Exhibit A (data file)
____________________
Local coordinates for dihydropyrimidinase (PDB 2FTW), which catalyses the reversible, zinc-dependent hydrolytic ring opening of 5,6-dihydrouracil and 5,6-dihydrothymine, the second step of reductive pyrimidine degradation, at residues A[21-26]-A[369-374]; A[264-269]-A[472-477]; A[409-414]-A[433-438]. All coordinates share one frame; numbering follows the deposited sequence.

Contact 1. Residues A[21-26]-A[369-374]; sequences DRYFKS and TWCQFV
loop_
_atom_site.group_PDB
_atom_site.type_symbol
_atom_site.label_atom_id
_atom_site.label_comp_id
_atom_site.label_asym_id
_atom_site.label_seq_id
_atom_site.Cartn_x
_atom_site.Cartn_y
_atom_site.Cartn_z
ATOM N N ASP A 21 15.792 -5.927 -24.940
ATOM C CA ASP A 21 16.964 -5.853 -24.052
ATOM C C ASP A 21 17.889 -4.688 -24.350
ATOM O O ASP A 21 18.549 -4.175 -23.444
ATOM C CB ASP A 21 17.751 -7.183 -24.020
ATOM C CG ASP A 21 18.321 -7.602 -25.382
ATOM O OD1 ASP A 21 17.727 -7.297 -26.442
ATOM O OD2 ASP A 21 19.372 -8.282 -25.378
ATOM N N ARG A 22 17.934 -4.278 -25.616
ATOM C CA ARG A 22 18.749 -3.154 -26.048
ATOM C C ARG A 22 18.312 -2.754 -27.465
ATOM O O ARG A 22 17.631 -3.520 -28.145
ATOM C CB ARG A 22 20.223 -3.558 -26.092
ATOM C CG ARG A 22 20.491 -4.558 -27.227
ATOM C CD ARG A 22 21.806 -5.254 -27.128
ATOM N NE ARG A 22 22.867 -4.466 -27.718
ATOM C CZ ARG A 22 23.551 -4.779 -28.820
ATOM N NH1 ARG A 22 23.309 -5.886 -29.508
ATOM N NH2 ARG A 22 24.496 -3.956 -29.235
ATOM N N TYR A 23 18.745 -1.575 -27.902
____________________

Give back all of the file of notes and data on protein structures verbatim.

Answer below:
Local coordinates for dihydropyrimidinase (PDB 2FTW), which catalyses the reversible, zinc-dependent hydrolytic ring opening of 5,6-dihydrouracil and 5,6-dihydrothymine, the second step of reductive pyrimidine degradation, at residues A[21-26]-A[369-374]; A[264-269]-A[472-477]; A[409-414]-A[433-438]. All coordinates share one frame; numbering follows the deposited sequence.

Contact 1. Residues A[21-26]-A[369-374]; sequences DRYFKS and TWCQFV
loop_
_atom_site.group_PDB
_atom_site.type_symbol
_atom_site.label_atom_id
_atom_site.label_comp_id
_atom_site.label_asym_id
_atom_site.label_seq_id
_atom_site.Cartn_x
_atom_site.Cartn_y
_atom_site.Cartn_z
ATOM N N ASP A 21 15.792 -5.927 -24.940
ATOM C CA ASP A 21 16.964 -5.853 -24.052
ATOM C C ASP A 21 17.889 -4.688 -24.350
ATOM O O ASP A 21 18.549 -4.175 -23.444
ATOM C CB ASP A 21 17.751 -7.183 -24.020
ATOM C CG ASP A 21 18.321 -7.602 -25.382
ATOM O OD1 ASP A 21 17.727 -7.297 -26.442
ATOM O OD2 ASP A 21 19.372 -8.282 -25.378
ATOM N N ARG A 22 17.934 -4.278 -25.616
ATOM C CA ARG A 22 18.749 -3.154 -26.048
ATOM C C ARG A 22 18.312 -2.754 -27.465
ATOM O O ARG A 22 17.631 -3.520 -28.145
ATOM C CB ARG A 22 20.223 -3.558 -26.092
ATOM C CG ARG A 22 20.491 -4.558 -27.227
ATOM C CD ARG A 22 21.806 -5.254 -27.128
ATOM N NE ARG A 22 22.867 -4.466 -27.718
ATOM C CZ ARG A 22 23.551 -4.779 -28.820
ATOM N NH1 ARG A 22 23.309 -5.886 -29.508
ATOM N NH2 ARG A 22 24.496 -3.956 -29.235
ATOM N N TYR A 23 18.745 -1.575 -27.902